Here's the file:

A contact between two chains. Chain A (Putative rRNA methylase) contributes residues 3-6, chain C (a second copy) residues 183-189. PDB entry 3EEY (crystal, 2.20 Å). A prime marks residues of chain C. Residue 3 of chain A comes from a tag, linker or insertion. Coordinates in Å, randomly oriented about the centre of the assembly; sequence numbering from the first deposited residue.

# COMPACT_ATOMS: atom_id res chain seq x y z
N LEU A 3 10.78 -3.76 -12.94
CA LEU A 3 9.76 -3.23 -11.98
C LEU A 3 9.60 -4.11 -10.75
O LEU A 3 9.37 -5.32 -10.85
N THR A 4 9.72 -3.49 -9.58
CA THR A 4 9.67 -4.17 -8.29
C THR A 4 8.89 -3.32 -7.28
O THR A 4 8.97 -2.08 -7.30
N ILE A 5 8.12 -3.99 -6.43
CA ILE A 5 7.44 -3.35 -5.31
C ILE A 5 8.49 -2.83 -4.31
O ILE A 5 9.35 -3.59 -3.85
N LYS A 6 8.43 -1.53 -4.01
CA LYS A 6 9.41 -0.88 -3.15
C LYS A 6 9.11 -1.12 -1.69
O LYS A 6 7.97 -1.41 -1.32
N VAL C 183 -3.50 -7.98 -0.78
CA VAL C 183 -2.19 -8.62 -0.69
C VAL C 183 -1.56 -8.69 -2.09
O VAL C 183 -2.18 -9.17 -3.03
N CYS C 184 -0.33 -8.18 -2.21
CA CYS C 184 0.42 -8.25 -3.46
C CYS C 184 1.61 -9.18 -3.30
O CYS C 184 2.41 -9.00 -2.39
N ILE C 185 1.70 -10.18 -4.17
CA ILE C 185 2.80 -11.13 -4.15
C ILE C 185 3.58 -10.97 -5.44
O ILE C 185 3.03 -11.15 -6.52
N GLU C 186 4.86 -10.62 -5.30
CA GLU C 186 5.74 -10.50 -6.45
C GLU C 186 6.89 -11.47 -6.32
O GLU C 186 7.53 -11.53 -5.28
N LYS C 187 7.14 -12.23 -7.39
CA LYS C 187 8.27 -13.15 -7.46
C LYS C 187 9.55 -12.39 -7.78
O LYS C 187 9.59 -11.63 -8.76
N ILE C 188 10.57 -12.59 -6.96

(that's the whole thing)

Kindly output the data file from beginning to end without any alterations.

A contact between two chains. Chain A (Putative rRNA methylase) contributes residues 3-6, chain C (a second copy) residues 183-189. PDB entry 3EEY (crystal, 2.20 Å). A prime marks residues of chain C. Residue 3 of chain A comes from a tag, linker or insertion. Coordinates in Å, randomly oriented about the centre of the assembly; sequence numbering from the first deposited residue.

# COMPACT_ATOMS: atom_id res chain seq x y z
N LEU A 3 10.78 -3.76 -12.94
CA LEU A 3 9.76 -3.23 -11.98
C LEU A 3 9.60 -4.11 -10.75
O LEU A 3 9.37 -5.32 -10.85
N THR A 4 9.72 -3.49 -9.58
CA THR A 4 9.67 -4.17 -8.29
C THR A 4 8.89 -3.32 -7.28
O THR A 4 8.97 -2.08 -7.30
N ILE A 5 8.12 -3.99 -6.43
CA ILE A 5 7.44 -3.35 -5.31
C ILE A 5 8.49 -2.83 -4.31
O ILE A 5 9.35 -3.59 -3.85
N LYS A 6 8.43 -1.53 -4.01
CA LYS A 6 9.41 -0.88 -3.15
C LYS A 6 9.11 -1.12 -1.69
O LYS A 6 7.97 -1.41 -1.32
N VAL C 183 -3.50 -7.98 -0.78
CA VAL C 183 -2.19 -8.62 -0.69
C VAL C 183 -1.56 -8.69 -2.09
O VAL C 183 -2.18 -9.17 -3.03
N CYS C 184 -0.33 -8.18 -2.21
CA CYS C 184 0.42 -8.25 -3.46
C CYS C 184 1.61 -9.18 -3.30
O CYS C 184 2.41 -9.00 -2.39
N ILE C 185 1.70 -10.18 -4.17
CA ILE C 185 2.80 -11.13 -4.15
C ILE C 185 3.58 -10.97 -5.44
O ILE C 185 3.03 -11.15 -6.52
N GLU C 186 4.86 -10.62 -5.30
CA GLU C 186 5.74 -10.50 -6.45
C GLU C 186 6.89 -11.47 -6.32
O GLU C 186 7.53 -11.53 -5.28
N LYS C 187 7.14 -12.23 -7.39
CA LYS C 187 8.27 -13.15 -7.46
C LYS C 187 9.55 -12.39 -7.78
O LYS C 187 9.59 -11.63 -8.76
N ILE C 188 10.57 -12.59 -6.96